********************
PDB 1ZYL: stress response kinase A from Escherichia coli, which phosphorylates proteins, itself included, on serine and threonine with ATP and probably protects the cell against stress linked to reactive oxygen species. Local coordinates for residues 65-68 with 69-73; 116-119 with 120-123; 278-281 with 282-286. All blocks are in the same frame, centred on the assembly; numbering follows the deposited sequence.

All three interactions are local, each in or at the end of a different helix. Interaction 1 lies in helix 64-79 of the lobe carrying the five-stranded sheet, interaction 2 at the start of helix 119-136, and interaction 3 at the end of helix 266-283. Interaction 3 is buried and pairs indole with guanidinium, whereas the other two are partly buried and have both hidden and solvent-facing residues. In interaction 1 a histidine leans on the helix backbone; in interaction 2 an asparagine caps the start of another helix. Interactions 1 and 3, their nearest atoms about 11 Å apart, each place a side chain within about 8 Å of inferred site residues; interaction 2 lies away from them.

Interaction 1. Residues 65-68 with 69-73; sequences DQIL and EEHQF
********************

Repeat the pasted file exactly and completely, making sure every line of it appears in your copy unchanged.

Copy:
PDB 1ZYL: stress response kinase A from Escherichia coli, which phosphorylates proteins, itself included, on serine and threonine with ATP and probably protects the cell against stress linked to reactive oxygen species. Local coordinates for residues 65-68 with 69-73; 116-119 with 120-123; 278-281 with 282-286. All blocks are in the same frame, centred on the assembly; numbering follows the deposited sequence.

All three interactions are local, each in or at the end of a different helix. Interaction 1 lies in helix 64-79 of the lobe carrying the five-stranded sheet, interaction 2 at the start of helix 119-136, and interaction 3 at the end of helix 266-283. Interaction 3 is buried and pairs indole with guanidinium, whereas the other two are partly buried and have both hidden and solvent-facing residues. In interaction 1 a histidine leans on the helix backbone; in interaction 2 an asparagine caps the start of another helix. Interactions 1 and 3, their nearest atoms about 11 Å apart, each place a side chain within about 8 Å of inferred site residues; interaction 2 lies away from them.

Interaction 1. Residues 65-68 with 69-73; sequences DQIL and EEHQF